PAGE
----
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Implied odds are odds taking into account bets you will win on future rounds if you hit your hand.

For instance, the odds against making your hand might be 7.5:1 against with immediate pot odds (expressed odds) of 4.5:1. However, if you believe your opponents will call you down or allow you to sneak in a checkraise, you can count those bets in the current size of the pot to establish whether a play is correct or not.

Whereas implied odds are important to consider in all forms of poker, they take on special significance in big-bet games such as no-limit hold'em. It's not an exaggeration to say that winning at large-stack no-limit depends on the implied odds derived from getting poor opponents to pay off your monster hands. For example, if you play a highly speculative hand such as a small pair or connectors, you may well be willing to pay "too much" (judging by limit hold'em standards) to see a flop. When you do hit, if your opponents will pay off most or all of their stacks, then you're justified in taking a gamble with positive expected value.

The importance of estimation[]

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Implied odds are inherently an estimate, except in the trivial cases. [1] If someone says you're not getting IO, they probably mean that you're making "optimistic" decisions, figuring, "If I catch a perfect hand I'll take his $50 stack." But in reality maybe he's a decent player and only 10% of the time do you take his stack. On average maybe you only take $15 off him when you hit. So you're figuring you have odds to play more speculatively, but your reward for doing so is too little.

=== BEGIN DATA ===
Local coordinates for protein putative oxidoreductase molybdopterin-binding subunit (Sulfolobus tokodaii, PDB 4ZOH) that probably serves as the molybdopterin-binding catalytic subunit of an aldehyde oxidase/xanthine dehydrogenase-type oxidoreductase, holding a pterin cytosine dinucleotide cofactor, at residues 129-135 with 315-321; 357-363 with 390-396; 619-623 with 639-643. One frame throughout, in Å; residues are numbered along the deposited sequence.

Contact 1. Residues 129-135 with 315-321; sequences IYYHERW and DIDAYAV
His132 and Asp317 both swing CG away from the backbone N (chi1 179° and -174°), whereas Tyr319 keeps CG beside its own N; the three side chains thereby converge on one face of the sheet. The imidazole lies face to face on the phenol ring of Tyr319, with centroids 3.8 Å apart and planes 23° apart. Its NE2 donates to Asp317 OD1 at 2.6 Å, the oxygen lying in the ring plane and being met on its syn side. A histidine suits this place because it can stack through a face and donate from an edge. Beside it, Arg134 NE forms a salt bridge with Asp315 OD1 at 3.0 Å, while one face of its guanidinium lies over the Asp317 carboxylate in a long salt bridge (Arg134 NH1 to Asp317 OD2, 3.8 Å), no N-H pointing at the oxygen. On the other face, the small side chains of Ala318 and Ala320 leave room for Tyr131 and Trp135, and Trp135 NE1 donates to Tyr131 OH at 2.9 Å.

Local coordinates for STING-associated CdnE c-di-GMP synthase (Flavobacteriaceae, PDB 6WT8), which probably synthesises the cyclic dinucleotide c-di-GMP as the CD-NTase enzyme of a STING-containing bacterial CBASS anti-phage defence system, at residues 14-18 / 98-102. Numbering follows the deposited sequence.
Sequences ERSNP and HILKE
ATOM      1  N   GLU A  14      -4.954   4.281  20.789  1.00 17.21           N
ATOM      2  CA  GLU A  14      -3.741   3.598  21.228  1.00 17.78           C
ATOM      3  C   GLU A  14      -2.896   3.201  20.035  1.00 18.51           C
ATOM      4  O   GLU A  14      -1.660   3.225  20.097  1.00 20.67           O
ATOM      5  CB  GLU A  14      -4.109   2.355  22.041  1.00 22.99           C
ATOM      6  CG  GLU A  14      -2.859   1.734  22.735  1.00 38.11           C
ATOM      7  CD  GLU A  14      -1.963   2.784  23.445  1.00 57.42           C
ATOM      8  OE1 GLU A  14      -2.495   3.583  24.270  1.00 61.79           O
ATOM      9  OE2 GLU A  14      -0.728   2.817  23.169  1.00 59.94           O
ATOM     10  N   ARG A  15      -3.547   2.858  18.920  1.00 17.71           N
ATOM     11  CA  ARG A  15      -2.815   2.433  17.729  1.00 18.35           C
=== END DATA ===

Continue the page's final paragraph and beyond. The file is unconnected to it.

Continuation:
Cross-posted from here.

Reverse implied odds[]

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It's the opposite of implied odds. Implied odds mean that you're playing a hand at a bit of equity disadvantage (e.g. calling a raise with 33) because the hand carries a future informational advantage. Future cards can come that help you win a big pot, and it's clear what those cards are.

RIO is playing a hand that has a bit of an equity advantage (likely to be leading more than 1/n of the time n-handed) but carries a huge informational disadvantage, i.e. you don't know where you stand. Future cards may hurt you, causing you to lose a big pot, but you don't know which cards those are.

A classic example that stands out in my mind is from SSHE, a superb limit text. You have A9o and flop top pair of nines on a fairly coordinated board. You may well have the best hand, but few cards can come to improve it (actually I'm just saying that from memory, it seems to me like five is a typical number of outs) if you're behind, but many cards can beat you if you're ahead. You won't know where you stand until the showdown, and the chances of you paying off a better hand are fairly high. Against significant action Miller et al suggest you fold it.

When I first read that I found that a little startling. I mean, TPTK, isn't that why you take a flop? I think playing NLHE has given me a much better sense of RIO, because it is so easy to get lost in a hand and donk off tons of chips not knowing if you're ahead.


  1. If there's $50 left in your opponent's stack, you simply can't expect to win $100 from him. Such a gross error wouldn't be a failure of estimation, but rather a failure of common sense.